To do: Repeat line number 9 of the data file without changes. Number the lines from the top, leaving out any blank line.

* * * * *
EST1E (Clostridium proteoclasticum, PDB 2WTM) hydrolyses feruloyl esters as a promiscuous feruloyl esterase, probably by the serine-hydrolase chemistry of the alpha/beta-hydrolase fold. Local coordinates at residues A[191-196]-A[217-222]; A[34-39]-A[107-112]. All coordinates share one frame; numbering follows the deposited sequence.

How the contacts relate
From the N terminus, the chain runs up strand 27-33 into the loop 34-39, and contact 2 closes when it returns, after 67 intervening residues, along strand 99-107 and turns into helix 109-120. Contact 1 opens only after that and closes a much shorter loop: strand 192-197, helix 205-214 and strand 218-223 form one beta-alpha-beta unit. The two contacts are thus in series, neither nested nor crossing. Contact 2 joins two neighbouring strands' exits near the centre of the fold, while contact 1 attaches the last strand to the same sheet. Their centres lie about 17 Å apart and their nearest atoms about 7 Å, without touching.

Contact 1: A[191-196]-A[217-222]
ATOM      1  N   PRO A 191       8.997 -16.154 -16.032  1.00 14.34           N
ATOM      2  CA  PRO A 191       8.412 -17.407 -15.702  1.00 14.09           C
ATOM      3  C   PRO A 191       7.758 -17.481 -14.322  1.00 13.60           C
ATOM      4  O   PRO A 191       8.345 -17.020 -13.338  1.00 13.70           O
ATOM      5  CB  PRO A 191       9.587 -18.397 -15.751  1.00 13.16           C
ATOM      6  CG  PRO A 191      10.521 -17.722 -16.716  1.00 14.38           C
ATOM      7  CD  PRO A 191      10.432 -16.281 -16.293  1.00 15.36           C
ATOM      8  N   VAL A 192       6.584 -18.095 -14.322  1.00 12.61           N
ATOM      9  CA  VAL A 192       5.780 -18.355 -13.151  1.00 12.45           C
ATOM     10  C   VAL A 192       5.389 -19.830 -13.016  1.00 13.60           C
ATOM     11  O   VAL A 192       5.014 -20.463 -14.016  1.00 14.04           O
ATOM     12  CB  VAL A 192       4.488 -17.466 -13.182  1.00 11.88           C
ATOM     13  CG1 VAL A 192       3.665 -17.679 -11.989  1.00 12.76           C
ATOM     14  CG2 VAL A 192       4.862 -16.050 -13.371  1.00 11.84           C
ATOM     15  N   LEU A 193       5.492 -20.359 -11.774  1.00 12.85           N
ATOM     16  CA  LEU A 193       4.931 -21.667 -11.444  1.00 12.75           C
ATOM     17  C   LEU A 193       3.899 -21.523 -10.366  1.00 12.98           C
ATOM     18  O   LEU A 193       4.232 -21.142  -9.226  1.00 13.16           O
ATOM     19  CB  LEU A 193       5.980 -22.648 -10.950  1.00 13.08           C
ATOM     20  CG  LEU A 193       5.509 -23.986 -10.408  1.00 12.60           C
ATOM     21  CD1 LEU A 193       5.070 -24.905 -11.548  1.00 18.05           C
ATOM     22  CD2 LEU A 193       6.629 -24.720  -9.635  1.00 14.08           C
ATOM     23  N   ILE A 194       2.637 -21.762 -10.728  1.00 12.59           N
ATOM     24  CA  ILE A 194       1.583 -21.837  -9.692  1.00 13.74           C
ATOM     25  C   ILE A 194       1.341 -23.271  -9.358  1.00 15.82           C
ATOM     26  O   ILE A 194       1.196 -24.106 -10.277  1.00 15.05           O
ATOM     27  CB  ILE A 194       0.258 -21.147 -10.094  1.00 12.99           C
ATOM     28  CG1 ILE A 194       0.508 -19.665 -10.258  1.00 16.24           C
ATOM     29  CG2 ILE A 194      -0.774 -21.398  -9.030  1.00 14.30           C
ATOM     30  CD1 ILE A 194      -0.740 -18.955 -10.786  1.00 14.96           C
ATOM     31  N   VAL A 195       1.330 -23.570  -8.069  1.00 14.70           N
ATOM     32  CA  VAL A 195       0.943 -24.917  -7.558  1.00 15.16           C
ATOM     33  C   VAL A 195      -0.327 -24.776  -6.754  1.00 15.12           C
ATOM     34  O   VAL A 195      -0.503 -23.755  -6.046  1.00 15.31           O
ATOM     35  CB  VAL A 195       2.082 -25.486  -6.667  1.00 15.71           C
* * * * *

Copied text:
ATOM      5  CB  PRO A 191       9.587 -18.397 -15.751  1.00 13.16           C